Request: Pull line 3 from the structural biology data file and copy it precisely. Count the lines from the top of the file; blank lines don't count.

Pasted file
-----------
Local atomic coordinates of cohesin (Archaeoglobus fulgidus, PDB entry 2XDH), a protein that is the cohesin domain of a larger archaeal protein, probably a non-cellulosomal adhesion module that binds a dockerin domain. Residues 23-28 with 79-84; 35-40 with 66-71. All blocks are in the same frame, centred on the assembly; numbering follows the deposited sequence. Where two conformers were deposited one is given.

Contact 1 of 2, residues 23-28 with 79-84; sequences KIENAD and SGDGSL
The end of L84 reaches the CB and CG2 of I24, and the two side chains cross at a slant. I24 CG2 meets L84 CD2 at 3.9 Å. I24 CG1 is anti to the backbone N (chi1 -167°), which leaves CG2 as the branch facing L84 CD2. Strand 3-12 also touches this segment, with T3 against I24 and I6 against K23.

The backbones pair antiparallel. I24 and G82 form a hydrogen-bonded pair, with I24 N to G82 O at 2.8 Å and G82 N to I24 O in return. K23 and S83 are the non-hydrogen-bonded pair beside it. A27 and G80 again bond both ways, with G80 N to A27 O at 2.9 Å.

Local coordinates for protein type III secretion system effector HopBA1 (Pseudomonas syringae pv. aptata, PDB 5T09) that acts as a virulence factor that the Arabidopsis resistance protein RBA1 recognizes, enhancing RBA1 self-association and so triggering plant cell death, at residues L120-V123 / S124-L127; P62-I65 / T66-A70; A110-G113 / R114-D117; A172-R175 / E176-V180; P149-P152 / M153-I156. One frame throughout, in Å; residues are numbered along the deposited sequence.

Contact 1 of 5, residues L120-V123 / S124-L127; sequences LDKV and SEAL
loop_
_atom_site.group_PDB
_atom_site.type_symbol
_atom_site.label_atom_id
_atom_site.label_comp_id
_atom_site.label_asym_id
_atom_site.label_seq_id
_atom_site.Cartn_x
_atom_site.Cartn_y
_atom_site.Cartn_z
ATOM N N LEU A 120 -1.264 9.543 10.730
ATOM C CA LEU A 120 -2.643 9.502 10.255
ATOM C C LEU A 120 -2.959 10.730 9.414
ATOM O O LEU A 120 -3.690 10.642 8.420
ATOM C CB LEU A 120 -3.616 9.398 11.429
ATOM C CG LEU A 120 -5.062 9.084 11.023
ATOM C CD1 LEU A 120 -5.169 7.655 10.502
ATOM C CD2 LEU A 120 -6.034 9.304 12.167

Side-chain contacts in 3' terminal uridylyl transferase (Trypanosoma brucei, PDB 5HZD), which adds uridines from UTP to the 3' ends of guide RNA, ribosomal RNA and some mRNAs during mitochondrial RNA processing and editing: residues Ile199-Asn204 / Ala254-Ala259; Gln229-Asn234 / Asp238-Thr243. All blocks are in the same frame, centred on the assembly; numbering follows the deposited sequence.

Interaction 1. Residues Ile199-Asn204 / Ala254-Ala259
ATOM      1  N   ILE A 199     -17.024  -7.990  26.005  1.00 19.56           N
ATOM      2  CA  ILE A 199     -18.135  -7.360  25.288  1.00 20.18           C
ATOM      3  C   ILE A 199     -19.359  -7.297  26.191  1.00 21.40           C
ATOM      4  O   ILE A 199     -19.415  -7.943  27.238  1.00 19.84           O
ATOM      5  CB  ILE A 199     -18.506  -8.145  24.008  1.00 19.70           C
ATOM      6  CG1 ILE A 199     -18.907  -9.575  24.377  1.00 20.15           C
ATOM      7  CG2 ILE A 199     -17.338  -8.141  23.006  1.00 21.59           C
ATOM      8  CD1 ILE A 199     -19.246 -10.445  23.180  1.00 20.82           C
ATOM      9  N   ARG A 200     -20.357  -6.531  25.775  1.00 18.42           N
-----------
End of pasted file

The end of L84 reaches the CB and CG2 of I24, and the two side chains cross at a slant. I24 CG2 meets L84 CD2 at 3.9 Å. I24 CG1 is anti to the backbone N (chi1 -167°), which leaves CG2 as the branch facing L84 CD2. Strand 3-12 also touches this segment, with T3 against I24 and I6 against K23.